It looks like Queen Anne’s lace on steroids.
Giant hogweed is just that: giant. Growing up to six metres tall, the flowering heads can be up to one metre across, and the huge plants can shade out native species, creating dead zones underneath their towering leaves.
That’s the least of the plant’s negative impact.
The sap of giant hogweed contains toxins that can cause blistering and third-degree burns, if skin that has contacted the sap is exposed to sunlight. The sap also causes temporary blindness.
The Lake Simcoe Region Conservation Authority (LSRCA) has sent out an alert on its Facebook page, asking residents of the watershed to be on the lookout for the invasive plant.
Giant hogweed is native to Eurasia; it is believed to have escaped from gardens, where it was planted as a novelty.
So far, said Sue Jagminas of the LSRCA, “we don’t have any confirmed sightings.”
Hikers have mistaken two other species — cow parsnip, which grows to a maximum height of three metres, and wild parsnip, which grows to two metres and has yellow flowers — for giant hogweed.
The two types of parsnip also contain toxins that can cause photosensitivity and blistering — but they don’t have the sap-filled hairs found on the stems of hogweed, that can release sap at the slightest touch.
“We haven’t had (giant hogweed) on any of our properties,” said Brian Kemp, manager of conservation lands. “We certainly are getting inquiries, by phone and by email. People are asking because they see something and feel it is hogweed.”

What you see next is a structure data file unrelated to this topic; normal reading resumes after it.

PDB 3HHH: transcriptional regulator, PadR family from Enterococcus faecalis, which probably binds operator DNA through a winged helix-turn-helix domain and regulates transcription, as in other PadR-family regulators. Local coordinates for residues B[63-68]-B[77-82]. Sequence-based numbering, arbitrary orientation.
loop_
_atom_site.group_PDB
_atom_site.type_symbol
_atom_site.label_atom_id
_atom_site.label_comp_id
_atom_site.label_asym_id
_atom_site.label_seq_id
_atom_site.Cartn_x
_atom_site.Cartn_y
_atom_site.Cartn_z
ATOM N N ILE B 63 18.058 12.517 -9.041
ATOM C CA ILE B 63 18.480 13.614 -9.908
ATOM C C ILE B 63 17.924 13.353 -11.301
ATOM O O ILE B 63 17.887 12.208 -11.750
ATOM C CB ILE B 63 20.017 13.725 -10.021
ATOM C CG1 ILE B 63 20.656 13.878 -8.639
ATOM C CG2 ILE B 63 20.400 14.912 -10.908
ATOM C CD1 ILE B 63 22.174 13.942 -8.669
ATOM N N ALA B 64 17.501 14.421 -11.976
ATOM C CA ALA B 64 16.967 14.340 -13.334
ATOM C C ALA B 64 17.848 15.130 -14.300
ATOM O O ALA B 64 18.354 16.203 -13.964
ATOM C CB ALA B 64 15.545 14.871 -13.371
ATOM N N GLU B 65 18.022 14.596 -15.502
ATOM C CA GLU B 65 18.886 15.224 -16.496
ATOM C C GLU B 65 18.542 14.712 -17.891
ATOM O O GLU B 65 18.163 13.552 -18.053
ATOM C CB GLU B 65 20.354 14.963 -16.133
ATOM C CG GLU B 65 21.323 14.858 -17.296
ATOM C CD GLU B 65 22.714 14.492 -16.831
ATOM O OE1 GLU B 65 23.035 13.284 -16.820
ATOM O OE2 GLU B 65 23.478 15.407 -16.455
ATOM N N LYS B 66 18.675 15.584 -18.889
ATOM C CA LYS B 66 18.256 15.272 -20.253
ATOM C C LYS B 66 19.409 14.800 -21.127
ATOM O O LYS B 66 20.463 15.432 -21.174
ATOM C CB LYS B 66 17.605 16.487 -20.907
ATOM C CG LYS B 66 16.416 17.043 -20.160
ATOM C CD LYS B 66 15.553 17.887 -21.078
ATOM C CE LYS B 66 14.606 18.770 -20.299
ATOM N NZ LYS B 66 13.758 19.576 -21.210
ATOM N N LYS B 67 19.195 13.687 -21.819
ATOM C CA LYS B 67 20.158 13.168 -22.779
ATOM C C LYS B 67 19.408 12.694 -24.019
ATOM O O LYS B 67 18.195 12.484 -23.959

Every time there is a report or query, the conservation authority sends out staff to “confirm or deny,” Kemp said.
But so far, the sightings have all turned out to be cow parsnip, wild parsnip or angelica, which is in the same family.
The LSRCA is planning to put up signage warning that these plants can also cause dermatitis and blistering, he said.
“Just like poison ivy, you could be susceptible,” Kemp said. “The comforting thing is we haven’t found giant hogweed. We’re definitely keeping an eye out there.”
Giant hogweed, or heracleum mantegazzianum, is a member of the carrot family and is related to Queen Anne’s lace and lovage.
It flowers only once in its lifetime — but that’s more than enough.
Each plant typically produces 50,000 to 120,000 winged seeds that can remain viable in the soil for up to 15 years, according to the Ministry of Natural Resources. And the lightweight seeds are easily transported on the wind or by water.
If you do spot giant hogweed on your property or on a trail, you can report the sighting to the invading species hotline at 1-800-563-7711 or visit invadingspecies.com — and avoid the plant.
Giant hogweed should be removed by a professional, who is wearing protective gear.
Plants should not be burned or composted, but carefully placed in black plastic bags, sealed, and left out in full sunlight for a week to bake. Check with the local municipality on disposal regulations.
And if you do happen to brush up against the unfriendly giant, wash the exposed area with soap and water, stay out of the sun, and if blisters erupt, seek medical help.
Giant hogweed is now found growing wild in the Maritime provinces, Quebec, British Columbia, and in southern and central Ontario.
So, why would gardeners have chosen to import and grow something as nasty as giant hogweed?
“It’s a spectacular plant,” admitted Kemp — and a growing problem in Ontario.